Continuing from the prior post, here are a few of the more common abbreviations and acronyms you will hear when you listen to attorneyspeak, together with a very brief description of what they stand for:
26. FFH – “Fact-Finding Hearing”
This is just a fancy name for a trial. In Family Court, there are no jury trials, so this would be what is called a bench trial (before a judge only). In most cases, the standard of proof is a preponderance of the evidence (50% + 1) and no hearsay is allowed (unless it meets one of the many exceptions to the hearsay rule).
27. FO – “Family Offense”
This is one of a variety of approximately twenty-six (26) acts, more specifically defined by the Penal Law, for which a person can seek the family court’s (and the local criminal court’s) intervention, usually in the form of an order of protection or, in extreme cases, incarceration of the offending party. This issue was more fully addressed in my 4th post, on October 9, 2011, “It’s Just An Order Of Protection. No Big Deal, Right?”
28. FWOA – “Finding Without Admission”
In Article 10 (Child Protective Proceedings) cases, one alternative to trial that is sometimes offered by DSS is what is called a “finding (on consent) without admission”. It is similar to an Alford plea, in criminal court. It essentially means that while you refuse to admit any guilt or wrongdoing, you nevertheless consent to a finding of neglect to avoid the potential minefield of a trial. Normally, DSS will require a person accepting this alternative to agree to a series of terms and conditions for the ultimate return of their children.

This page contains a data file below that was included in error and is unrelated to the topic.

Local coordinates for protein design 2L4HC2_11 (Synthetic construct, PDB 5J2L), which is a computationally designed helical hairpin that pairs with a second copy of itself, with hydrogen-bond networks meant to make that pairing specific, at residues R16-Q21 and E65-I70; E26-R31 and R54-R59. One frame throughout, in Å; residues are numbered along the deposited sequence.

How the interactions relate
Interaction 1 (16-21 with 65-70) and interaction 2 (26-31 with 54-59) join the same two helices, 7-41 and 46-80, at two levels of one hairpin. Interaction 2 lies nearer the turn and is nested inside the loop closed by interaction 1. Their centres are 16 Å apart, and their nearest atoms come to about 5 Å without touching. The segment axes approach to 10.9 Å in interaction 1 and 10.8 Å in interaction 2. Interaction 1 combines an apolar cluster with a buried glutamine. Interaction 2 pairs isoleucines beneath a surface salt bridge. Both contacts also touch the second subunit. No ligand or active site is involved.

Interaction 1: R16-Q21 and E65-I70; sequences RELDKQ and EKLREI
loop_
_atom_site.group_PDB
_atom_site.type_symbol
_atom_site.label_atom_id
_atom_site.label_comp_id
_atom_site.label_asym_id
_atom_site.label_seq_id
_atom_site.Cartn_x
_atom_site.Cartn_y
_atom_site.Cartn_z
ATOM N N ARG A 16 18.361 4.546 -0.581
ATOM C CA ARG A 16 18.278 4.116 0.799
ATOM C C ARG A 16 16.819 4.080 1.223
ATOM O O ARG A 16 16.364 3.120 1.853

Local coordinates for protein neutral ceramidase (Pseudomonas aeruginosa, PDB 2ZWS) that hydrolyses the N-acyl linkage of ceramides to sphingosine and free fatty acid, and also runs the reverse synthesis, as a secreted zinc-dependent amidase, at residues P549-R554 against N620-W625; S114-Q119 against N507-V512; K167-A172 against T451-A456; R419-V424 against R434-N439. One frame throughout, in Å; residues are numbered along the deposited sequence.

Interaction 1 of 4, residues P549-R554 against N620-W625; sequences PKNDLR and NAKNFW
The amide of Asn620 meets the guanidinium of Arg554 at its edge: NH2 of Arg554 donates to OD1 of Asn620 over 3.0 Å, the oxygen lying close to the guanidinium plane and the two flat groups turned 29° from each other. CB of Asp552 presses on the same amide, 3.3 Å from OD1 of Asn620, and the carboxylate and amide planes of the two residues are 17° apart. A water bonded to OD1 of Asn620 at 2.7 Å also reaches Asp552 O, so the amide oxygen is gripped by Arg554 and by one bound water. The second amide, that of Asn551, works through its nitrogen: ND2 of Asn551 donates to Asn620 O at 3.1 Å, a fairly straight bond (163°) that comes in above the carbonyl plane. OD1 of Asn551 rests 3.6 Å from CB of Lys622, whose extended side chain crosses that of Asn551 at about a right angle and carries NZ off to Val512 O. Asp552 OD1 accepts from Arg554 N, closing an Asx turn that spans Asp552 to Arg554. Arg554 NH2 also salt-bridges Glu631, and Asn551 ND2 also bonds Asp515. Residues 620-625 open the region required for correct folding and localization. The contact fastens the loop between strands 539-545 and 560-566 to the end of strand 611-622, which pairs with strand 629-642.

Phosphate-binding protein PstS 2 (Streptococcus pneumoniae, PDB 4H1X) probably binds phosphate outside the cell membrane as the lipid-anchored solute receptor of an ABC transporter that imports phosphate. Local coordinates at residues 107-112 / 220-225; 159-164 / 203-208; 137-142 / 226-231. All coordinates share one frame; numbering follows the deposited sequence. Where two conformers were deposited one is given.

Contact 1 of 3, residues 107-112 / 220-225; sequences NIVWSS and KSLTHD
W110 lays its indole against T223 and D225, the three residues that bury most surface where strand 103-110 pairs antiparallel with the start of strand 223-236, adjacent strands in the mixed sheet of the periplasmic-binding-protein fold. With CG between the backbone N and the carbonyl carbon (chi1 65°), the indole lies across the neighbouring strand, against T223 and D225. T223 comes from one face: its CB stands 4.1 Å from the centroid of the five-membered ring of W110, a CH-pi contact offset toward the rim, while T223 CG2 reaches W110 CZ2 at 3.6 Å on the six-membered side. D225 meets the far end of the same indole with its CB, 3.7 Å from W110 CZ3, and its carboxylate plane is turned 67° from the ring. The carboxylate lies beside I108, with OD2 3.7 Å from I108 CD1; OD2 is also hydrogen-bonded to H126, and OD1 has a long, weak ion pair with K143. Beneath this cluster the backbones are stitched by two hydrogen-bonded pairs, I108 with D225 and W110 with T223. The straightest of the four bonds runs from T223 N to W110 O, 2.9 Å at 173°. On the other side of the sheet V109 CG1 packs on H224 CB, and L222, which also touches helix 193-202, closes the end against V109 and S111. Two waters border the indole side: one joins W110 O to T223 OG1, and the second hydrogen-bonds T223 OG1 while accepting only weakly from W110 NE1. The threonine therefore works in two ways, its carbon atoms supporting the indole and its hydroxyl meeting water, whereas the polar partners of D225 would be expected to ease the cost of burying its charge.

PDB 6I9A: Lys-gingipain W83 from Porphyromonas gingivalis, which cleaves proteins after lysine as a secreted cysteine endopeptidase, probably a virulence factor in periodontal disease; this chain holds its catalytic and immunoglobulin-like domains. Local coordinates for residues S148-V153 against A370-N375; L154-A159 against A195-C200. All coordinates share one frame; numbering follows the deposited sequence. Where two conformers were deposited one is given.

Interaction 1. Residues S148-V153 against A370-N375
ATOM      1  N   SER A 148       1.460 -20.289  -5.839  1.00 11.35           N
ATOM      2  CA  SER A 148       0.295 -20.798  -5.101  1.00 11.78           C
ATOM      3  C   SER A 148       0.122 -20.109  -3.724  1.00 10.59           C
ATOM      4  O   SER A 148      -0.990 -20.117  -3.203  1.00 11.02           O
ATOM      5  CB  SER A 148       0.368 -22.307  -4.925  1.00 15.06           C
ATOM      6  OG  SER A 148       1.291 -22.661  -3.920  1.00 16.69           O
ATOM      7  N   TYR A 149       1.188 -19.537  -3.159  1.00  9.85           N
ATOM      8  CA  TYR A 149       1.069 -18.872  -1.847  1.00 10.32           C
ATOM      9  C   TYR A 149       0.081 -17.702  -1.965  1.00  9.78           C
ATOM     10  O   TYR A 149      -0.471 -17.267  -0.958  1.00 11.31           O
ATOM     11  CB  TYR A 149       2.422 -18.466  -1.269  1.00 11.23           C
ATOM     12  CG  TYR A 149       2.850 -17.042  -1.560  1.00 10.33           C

29. JD – “Juvenile Delinquent”
Almost everyone knows what this is. Essentially a juvenile delinquent is a child who has committed an act for which they could be criminally prosecuted, if they were an adult. It is basically a child who has committed a crime but who will be dealt with through family court.
30. JFC – “Judge, Family Court”
If you’ve ever seen “JFC” after the name of a judge, it means that the person is a family court judge.